Wisconsin couples who have not gotten married yet may have some complex issues ahead of them. Unlike married couples, lines are not as clear when it comes to things like alimony, property division, and other forms of spousal support for couples that were simply cohabitating.
If you are a Wisconsin resident contemplating divorce, you probably are wondering if Wisconsin is a no fault divorce state. As FindLaw explains, the answer is yes. Per Section 767 of the Wisconsin Code, we are a no fault state, meaning that the only thing you need to state in your divorce petition is that your marriage has suffered an “irretrievable breakdown.”
Domestic violence topics usually bring up the picture of an abused woman and her children. Spousal abuse is never acceptable, whether you are a man or a woman. Unfortunately, many men are also victims of abuse, and they often lack the resources to help them out of an abusive situation. At the Mayer Law Office, LLC, we know it is vital for domestic violence victims in Wisconsin to be able to get help and safely escape a violent marriage, regardless of gender.
The weeks and months after a divorce can be stressful. You might be relieved that your divorce is finally over with, but you could have a number of conflicting emotions, including sadness, loneliness and a general feeling of being lost. You might also feel caught up in taking care of the children and helping them adjust after the divorce. It is important for you and other Wisconsin residents to practice self-care during stressful situations, as well.
The end of your marriage can bring about a range of emotions. Depending on the reason, you might be feeling angry, bitter, afraid or brokenhearted. You could also feel relieved that this part of your life is almost over. Divorce can also cause a great deal of stress. At the Mayer Law Office, LLC, we know that you and other divorcing Wisconsin residents want this period to be as stress-free as possible.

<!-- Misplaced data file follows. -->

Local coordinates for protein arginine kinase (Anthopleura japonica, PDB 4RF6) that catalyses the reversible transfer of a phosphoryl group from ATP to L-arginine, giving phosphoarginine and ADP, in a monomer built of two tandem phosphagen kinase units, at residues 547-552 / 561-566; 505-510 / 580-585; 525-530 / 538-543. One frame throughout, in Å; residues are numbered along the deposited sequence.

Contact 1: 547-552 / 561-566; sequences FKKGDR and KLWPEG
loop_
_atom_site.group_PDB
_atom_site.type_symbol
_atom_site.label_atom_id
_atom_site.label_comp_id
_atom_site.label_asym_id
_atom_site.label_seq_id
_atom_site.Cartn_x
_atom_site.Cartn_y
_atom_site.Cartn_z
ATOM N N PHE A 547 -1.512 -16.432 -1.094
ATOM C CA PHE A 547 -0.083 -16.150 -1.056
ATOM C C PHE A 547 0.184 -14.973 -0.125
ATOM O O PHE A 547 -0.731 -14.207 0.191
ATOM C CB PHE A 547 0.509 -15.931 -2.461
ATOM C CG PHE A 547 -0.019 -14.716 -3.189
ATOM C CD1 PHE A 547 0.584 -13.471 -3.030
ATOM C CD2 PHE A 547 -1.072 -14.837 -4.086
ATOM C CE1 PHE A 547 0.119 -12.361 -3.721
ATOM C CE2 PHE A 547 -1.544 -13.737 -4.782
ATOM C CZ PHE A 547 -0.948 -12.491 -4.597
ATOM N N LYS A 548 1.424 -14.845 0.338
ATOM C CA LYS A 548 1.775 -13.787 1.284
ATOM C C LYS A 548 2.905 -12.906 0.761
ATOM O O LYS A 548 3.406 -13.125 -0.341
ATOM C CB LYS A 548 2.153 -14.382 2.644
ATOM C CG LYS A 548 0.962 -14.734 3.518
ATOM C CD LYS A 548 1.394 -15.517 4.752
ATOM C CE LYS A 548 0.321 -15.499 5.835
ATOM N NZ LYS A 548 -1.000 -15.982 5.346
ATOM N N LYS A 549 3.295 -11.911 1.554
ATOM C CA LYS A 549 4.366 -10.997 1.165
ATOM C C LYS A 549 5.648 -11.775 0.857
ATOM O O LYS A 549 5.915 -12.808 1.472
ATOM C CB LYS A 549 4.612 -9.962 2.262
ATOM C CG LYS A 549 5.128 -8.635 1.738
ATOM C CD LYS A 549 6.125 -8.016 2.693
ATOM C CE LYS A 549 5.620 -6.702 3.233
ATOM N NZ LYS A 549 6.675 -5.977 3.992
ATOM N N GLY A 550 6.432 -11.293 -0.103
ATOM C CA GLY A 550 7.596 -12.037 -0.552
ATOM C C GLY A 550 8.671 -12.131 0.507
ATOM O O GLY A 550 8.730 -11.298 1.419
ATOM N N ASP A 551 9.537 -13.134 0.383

An increasing trend for couples across the country is to cohabitate without getting married. However, spending years with the same person can have the same results as if you were both married – you might have bought a house together, opened joint bank accounts and credit cards and had children. At the Mayer Law Office, LLC, we understand that long-term cohabitation can be complicated for you and other Wisconsin residents if the relationship did not last.
Grandparents in Wisconsin have the right to fight for the custody of their grandchildren if they believe the child's parents are not fit to raise them. However, the odds may not necessarily be in your favor, and the battle to win custody can be a very difficult one.
If you are a Wisconsin man who was not married to your child’s mother at the time he or she was born, Wisconsin does not consider you to be your child’s legal father or to have any rights to him or her unless you formally establish paternity. As the Wisconsin Department of Children and Families explains, you can do this in any of the following three ways:
Even in families where the parents are married, the holiday season can be one of the most stressful times of the year for Wisconsin. Throw in a divorce, especially a recent one, and the stress levels can rise quickly. Many people with young children may be especially concerned about how to balance time with their kids when traditions will naturally change. If you are in this situation, it is good for you to know that there are things you may do to simplify things for you and your children.
When Wisconsin parents decide to divorce, you may be thinking of a lot of different things. Who will get the house? Will one parent get primary custody, or will you go with joint custody? How will you deal with your financial situation? In all of this chaos, you may forget one important thing: what exactly will you tell your child?